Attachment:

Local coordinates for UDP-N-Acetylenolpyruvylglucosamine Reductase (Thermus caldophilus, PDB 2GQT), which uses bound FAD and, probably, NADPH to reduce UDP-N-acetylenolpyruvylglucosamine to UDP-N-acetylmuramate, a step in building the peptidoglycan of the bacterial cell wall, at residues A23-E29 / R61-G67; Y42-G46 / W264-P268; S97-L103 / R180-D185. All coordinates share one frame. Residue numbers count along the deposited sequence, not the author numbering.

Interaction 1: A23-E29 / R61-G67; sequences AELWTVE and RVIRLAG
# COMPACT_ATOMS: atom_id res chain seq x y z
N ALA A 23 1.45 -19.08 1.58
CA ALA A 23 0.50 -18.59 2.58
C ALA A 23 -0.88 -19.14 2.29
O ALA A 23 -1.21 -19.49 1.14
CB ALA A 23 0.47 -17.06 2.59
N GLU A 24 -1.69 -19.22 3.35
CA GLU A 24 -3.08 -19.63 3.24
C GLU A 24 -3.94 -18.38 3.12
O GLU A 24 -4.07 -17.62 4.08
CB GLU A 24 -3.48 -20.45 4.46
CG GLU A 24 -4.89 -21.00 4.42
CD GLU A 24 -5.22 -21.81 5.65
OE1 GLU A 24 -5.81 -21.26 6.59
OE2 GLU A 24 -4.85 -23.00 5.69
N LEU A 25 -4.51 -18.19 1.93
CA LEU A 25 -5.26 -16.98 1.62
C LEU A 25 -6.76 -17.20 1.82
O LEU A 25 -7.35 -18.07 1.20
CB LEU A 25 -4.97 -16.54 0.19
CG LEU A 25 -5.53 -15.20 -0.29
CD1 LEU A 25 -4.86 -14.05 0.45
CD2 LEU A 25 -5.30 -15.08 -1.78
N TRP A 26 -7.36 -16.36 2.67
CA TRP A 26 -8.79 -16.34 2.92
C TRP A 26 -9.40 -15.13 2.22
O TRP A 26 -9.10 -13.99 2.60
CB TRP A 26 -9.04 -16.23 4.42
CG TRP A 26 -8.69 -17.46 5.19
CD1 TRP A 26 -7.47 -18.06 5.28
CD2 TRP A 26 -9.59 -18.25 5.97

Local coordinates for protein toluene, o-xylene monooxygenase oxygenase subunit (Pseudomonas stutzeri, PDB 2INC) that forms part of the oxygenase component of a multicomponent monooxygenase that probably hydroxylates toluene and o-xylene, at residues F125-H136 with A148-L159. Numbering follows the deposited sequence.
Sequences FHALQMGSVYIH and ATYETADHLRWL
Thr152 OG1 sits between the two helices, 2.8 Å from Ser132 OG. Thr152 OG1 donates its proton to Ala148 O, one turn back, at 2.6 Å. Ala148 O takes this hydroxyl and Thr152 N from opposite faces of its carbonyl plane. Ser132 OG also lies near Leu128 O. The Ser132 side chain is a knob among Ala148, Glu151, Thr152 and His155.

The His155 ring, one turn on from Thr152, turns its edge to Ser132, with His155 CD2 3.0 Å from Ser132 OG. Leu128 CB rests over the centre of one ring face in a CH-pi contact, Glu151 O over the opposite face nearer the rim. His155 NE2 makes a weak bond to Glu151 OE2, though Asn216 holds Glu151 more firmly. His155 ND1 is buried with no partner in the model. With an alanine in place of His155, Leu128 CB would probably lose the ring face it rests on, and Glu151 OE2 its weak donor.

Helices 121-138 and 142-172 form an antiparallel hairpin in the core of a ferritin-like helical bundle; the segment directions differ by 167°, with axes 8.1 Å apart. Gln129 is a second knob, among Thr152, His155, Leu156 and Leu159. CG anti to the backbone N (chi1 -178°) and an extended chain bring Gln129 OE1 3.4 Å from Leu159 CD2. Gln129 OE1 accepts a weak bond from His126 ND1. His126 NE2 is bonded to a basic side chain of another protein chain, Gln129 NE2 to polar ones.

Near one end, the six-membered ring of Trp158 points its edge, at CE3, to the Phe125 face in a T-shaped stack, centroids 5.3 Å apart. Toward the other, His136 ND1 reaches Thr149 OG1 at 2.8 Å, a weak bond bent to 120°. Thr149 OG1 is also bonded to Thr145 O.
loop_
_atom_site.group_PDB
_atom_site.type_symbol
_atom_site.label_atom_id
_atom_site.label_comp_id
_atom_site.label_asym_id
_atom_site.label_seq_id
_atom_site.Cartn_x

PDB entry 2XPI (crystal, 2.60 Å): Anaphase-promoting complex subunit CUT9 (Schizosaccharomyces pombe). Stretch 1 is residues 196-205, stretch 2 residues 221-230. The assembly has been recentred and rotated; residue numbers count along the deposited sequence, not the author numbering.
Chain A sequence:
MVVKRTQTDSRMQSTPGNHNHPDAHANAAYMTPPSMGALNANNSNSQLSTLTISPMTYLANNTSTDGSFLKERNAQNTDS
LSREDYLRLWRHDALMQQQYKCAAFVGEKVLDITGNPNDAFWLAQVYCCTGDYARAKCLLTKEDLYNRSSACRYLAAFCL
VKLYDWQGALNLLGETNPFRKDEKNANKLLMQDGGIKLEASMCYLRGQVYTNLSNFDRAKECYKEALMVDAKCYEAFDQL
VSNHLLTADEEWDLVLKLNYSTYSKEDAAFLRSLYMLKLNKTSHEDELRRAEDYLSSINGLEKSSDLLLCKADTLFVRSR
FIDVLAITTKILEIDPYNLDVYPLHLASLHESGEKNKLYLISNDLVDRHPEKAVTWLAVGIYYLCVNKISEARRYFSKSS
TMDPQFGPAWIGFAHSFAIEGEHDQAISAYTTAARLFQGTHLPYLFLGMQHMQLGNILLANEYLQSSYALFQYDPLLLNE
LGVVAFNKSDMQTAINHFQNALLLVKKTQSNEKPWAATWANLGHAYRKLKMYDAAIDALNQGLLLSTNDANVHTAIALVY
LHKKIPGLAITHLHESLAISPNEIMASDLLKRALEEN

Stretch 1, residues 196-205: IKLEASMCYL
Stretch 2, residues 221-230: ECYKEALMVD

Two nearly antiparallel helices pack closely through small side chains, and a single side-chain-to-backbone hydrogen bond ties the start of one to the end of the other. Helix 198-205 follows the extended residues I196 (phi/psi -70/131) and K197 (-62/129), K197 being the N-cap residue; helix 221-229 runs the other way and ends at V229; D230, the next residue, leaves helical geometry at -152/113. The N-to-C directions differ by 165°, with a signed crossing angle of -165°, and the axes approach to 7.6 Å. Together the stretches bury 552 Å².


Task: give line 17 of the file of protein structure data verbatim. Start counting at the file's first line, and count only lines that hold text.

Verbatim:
OE2 GLU A 24 -4.85 -23.00 5.69